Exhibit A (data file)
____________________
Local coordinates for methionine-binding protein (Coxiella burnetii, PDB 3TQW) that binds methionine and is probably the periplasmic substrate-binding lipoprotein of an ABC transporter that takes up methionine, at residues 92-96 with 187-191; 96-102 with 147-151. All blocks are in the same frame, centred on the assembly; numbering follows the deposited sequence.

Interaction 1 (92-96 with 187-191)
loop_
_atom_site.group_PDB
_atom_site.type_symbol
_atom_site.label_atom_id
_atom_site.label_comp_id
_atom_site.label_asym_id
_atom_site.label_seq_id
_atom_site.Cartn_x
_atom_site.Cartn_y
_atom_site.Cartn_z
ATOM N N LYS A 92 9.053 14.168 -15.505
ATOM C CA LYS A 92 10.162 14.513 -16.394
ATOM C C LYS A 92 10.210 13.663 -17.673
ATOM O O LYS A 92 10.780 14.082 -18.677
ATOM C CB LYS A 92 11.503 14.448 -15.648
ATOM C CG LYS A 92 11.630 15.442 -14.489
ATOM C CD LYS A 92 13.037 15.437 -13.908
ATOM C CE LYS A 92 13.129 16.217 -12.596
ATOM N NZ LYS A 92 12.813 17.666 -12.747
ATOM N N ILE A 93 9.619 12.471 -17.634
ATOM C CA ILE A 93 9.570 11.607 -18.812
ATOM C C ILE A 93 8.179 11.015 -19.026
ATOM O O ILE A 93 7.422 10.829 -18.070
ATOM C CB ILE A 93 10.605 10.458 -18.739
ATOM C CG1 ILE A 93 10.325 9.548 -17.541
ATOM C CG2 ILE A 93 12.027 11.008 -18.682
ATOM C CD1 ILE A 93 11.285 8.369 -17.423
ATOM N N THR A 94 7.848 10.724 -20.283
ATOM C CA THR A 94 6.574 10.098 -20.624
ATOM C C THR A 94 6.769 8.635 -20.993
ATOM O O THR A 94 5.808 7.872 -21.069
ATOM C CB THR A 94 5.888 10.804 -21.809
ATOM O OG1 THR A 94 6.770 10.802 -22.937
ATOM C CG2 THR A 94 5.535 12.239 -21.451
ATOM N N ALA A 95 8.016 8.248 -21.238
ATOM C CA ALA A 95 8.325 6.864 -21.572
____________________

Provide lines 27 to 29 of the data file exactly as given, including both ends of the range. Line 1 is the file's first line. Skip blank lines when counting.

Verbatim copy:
ATOM C CG1 ILE A 93 10.325 9.548 -17.541
ATOM C CG2 ILE A 93 12.027 11.008 -18.682
ATOM C CD1 ILE A 93 11.285 8.369 -17.423